What Are the Professions with a High Rate of Substance Abuse?Working a high-paying job typically means you will be putting in a lot of hours to meet the job’s demands. It is very easy for people to ignore their mental health and work long nights and weekends and don’t get enough rest. Young professionals will often work 10 to 13 hours a day and then go out partying with their friends all night. Not giving yourself enough time to recoup and recover can build up stress and anxiety and cause insomnia, depression, and substance abuse. Here is a list of occupations with a high rate of substance abuse.
- Doctors and health care professionals – This profession has some of the highest addiction rates, with over 50% of doctors using alcohol and 36% using opioids. For healthcare professionals, 10 to 14% report having a substance use disorder.
- Lawyers and legal professionals – Studies show that one in five lawyers use drugs and alcohol, with young lawyers with less than ten years of practice having the most cases of substance use and other mental health disorders.
- Music and entertainment workers – Creative artists will often use drugs and alcohol to heighten their creativity and keep up with the rigors of this career—11.5% of entertainment professionals struggle with addiction each year.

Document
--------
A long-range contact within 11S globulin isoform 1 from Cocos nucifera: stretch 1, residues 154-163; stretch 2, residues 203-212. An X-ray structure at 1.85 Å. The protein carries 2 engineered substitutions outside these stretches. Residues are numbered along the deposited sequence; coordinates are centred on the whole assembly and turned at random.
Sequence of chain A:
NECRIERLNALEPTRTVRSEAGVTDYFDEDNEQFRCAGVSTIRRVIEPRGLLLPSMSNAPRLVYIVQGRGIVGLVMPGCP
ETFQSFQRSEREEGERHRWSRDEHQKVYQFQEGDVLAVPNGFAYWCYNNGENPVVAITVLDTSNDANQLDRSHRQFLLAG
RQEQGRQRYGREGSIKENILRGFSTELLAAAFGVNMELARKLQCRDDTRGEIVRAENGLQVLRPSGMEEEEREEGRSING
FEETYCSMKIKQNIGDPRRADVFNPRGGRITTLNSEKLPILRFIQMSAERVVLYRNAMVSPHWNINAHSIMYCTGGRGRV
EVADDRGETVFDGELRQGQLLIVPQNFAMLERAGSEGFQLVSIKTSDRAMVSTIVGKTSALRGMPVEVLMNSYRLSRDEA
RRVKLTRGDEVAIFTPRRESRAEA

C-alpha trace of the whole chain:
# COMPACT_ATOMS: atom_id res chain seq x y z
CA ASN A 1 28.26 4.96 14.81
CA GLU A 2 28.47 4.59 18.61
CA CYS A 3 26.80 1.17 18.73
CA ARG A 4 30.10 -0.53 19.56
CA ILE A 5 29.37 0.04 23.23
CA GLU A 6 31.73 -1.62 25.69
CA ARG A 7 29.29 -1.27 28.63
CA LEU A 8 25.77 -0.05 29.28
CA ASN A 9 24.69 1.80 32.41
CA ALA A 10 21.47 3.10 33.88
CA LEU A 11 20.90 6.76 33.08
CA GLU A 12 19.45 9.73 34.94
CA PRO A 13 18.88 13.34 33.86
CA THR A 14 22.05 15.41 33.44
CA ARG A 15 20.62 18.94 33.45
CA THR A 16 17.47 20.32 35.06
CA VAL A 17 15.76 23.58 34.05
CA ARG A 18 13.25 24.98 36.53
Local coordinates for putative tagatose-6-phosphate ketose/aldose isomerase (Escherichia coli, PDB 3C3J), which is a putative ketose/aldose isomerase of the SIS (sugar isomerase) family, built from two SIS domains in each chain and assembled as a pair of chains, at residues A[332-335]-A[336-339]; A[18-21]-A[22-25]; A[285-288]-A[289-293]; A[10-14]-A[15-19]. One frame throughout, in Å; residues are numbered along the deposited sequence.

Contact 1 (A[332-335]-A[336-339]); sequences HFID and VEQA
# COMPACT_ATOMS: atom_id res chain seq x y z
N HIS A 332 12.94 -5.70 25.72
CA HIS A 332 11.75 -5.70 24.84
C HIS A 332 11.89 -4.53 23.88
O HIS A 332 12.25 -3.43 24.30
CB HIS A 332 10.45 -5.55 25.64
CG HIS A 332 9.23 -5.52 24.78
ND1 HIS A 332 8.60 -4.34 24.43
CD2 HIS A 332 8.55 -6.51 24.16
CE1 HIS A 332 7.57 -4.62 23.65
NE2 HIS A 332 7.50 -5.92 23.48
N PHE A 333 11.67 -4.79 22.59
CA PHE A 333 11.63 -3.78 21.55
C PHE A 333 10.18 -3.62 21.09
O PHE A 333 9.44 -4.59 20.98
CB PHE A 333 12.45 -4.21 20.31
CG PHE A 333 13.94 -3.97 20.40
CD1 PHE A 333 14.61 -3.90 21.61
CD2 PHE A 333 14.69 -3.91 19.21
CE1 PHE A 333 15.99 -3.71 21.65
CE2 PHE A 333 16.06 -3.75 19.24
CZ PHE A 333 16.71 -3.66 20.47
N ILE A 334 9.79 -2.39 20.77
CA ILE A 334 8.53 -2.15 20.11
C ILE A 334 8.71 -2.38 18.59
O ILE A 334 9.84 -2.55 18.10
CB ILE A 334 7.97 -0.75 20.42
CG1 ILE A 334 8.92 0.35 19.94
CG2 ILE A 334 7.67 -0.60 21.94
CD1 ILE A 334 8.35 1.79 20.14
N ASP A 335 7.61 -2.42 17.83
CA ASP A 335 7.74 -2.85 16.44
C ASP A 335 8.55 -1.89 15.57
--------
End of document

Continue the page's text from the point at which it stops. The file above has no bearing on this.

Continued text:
- Sales professionals – Salesmen and women work in many industries, and the rates vary depending on the company they work for. Addiction rates for sales professionals average between 7.8% to 10.9%
- Management positions – Managers are stressed about managing their teams and meeting specific deadlines. Substance use rates for managers, CEOs, and other executive positions average between 11.4% to 12.1%.
Addiction Treatment Programs for Busy ProfessionalsEnrolling in an addiction treatment program allows for safe recovery and less relapse risk than trying to quit alone. Busy professionals will work on their recovery, free from outside distractions, until they are confident in their ability to maintain sobriety. Here are some of the types of therapy that you may participate in while in recovery:
- Cognitive-behavioral therapy (CBT) – CBT is one of the most widely-accepted therapy methods for treating addiction and other mental health disorders. It works by addressing the original cause of the addiction and building skills to stop a person’s thoughts or feelings from causing any negative or self-harming behavior.
- Dialectical behavior therapy (DBT) – This therapy is an offshoot of CBT and focuses on patients with personality disorders, self-harming, or suicidal tendencies. It helps them accept who they are and learn to be ok with their lives and the world around them.
- Motivational interviewing – This behavioral therapy builds a patient’s motivation to reach their sobriety goals by making small incremental changes that lead them toward achieving their goals.
- 12-step program – This program is for individuals who prefer a more religious or spiritual recovery experience, as this program relies on the belief that God or a Higher Power will assist in the recovery process.